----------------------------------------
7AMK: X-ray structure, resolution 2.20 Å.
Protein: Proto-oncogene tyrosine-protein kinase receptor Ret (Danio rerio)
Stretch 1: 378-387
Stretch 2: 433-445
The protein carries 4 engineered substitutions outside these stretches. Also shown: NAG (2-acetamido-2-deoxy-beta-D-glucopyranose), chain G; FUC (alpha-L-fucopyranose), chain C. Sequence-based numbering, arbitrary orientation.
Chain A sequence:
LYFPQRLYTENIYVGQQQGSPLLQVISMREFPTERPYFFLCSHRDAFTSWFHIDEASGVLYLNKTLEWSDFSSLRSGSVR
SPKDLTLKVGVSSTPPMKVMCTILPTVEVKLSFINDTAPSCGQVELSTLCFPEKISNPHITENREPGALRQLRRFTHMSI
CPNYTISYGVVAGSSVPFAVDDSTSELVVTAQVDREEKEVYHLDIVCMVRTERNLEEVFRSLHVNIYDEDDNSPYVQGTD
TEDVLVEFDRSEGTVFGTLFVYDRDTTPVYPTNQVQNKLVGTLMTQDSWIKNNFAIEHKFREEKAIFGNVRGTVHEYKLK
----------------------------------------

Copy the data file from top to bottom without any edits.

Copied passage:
7AMK: X-ray structure, resolution 2.20 Å.
Protein: Proto-oncogene tyrosine-protein kinase receptor Ret (Danio rerio)
Stretch 1: 378-387
Stretch 2: 433-445
The protein carries 4 engineered substitutions outside these stretches. Also shown: NAG (2-acetamido-2-deoxy-beta-D-glucopyranose), chain G; FUC (alpha-L-fucopyranose), chain C. Sequence-based numbering, arbitrary orientation.
Chain A sequence:
LYFPQRLYTENIYVGQQQGSPLLQVISMREFPTERPYFFLCSHRDAFTSWFHIDEASGVLYLNKTLEWSDFSSLRSGSVR
SPKDLTLKVGVSSTPPMKVMCTILPTVEVKLSFINDTAPSCGQVELSTLCFPEKISNPHITENREPGALRQLRRFTHMSI
CPNYTISYGVVAGSSVPFAVDDSTSELVVTAQVDREEKEVYHLDIVCMVRTERNLEEVFRSLHVNIYDEDDNSPYVQGTD
TEDVLVEFDRSEGTVFGTLFVYDRDTTPVYPTNQVQNKLVGTLMTQDSWIKNNFAIEHKFREEKAIFGNVRGTVHEYKLK